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Exodus 14:16-21

Context
14:16 And as for you, 1  lift up your staff and extend your hand toward the sea and divide it, so that 2  the Israelites may go through the middle of the sea on dry ground. 14:17 And as for me, I am going to harden 3  the hearts of the Egyptians so that 4  they will come after them, that I may be honored 5  because 6  of Pharaoh and his army and his chariots and his horsemen. 14:18 And the Egyptians will know 7  that I am the Lord when I have gained my honor 8  because of Pharaoh, his chariots, and his horsemen.”

14:19 The angel of God, who was going before the camp of Israel, moved and went behind them, and the pillar 9  of cloud moved from before them and stood behind them. 14:20 It came between the Egyptian camp and the Israelite camp; it was a dark cloud 10  and it lit up the night so that one camp did not come near the other 11  the whole night. 12  14:21 Moses stretched out his hand toward the sea, and the Lord drove the sea apart 13  by a strong east wind all that night, and he made the sea into dry land, and the water was divided.

1 tn The conjunction plus pronoun (“and you”) is emphatic – “and as for you” – before the imperative “lift up.” In contrast, v. 17 begins with “and as for me, I….”

2 tn The imperfect (or jussive) with the vav (ו) is sequential, coming after the series of imperatives instructing Moses to divide the sea; the form then gives the purpose (or result) of the activity – “that they may go.”

3 tn הִנְנִי (hinni) before the participle gives it the force of a futur instans participle, meaning “I am about to harden” or “I am going to harden” their heart.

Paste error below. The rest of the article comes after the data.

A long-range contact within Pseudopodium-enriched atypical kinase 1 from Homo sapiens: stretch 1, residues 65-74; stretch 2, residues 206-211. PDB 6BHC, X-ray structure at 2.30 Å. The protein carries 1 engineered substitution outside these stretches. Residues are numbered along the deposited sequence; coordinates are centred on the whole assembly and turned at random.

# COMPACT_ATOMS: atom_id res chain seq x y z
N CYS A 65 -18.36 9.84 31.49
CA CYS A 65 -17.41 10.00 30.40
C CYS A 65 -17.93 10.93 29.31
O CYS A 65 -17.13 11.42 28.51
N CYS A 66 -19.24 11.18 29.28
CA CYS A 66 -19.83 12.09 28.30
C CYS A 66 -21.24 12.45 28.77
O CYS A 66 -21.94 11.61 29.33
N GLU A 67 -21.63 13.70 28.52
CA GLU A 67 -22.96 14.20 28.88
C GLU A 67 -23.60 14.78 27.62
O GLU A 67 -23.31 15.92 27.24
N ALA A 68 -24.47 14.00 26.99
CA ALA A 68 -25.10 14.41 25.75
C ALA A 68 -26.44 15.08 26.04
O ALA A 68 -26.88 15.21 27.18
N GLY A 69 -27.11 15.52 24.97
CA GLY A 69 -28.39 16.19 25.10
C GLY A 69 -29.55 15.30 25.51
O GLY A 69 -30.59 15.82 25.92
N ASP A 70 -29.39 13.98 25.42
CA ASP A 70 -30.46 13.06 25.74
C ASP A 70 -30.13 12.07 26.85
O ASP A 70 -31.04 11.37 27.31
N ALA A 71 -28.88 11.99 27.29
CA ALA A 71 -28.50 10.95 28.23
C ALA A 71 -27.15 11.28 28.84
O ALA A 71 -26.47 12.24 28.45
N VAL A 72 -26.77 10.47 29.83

4 tn The form again is the imperfect tense with vav (ו) to express the purpose or the result of the hardening. The repetition of the verb translated “come” is interesting: Moses is to divide the sea in order that the people may cross, but God will harden the Egyptians’ hearts in order that they may follow.

5 tn For the comments on this verb see the discussion in v. 4. God would get glory by defeating Egypt.

6 tn Or “I will get glory over.”

7 tn The construction is unusual in that it says, “And Egypt will know.” The verb is plural, and so “Egypt” must mean “the Egyptians.” The verb is the perfect tense with the vav consecutive, showing that this recognition or acknowledgment by Egypt will be the result or purpose of the defeat of them by God.

8 tn The form is בְּהִכָּבְדִי (bÿhikkavÿdi), the Niphal infinitive construct with a preposition and a suffix. For the suffix on a Niphal, see GKC 162-63 §61.c. The word forms a temporal clause in the line.

9 sn B. Jacob (Exodus, 400-401) makes a good case that there may have been only one pillar, one cloud; it would have been a dark cloud behind it, but in front of it, shining the way, a pillar of fire. He compares the manifestation on Sinai, when the mountain was on fire but veiled by a dark cloud (Deut 4:11; 5:22). See also Exod 13:21; Num 14:14; Deut 1:33; Neh 9:12, 19; Josh 24:7; Pss 78:14; 105:39.

10 tn The two nouns “cloud” and “darkness” form a nominal hendiadys: “and it was the cloud and the darkness” means “and it was the dark cloud.” Perhaps this is what the Egyptians saw, preventing them from observing Moses and the Israelites.

11 tn Heb “this to this”; for the use of the pronouns in this reciprocal sense of “the one to the other,” see GKC 448 §139.e, n. 3.

12 tc The LXX reads very differently at the end of this verse: “and there was darkness and blackness and the night passed.” B. S. Childs (Exodus [OTL], 218) summarizes three proposals: (1) One takes the MT as it stands and explains it along the lines of the Targum and Jewish exegesis, that there was one cloud that was dark to one group and light to the other. (2) Another tries to reconstruct a verb from the noun “darkness” or make some use of the Greek verb. (3) A third seeks a different meaning for the verb “lit,” “gave light” by comparative philology, but no consensus has been reached. Given that there is no easy solution apart from reconstructing the text, and given that the MT can be interpreted as it is, the present translation follows the MT.

13 tn Or “drove the sea back” (NIV, NCV, NRSV, TEV). The verb is simply the Hiphil of הָלַךְ (halakh, “to walk, go”). The context requires that it be interpreted along the lines of “go back, go apart.”



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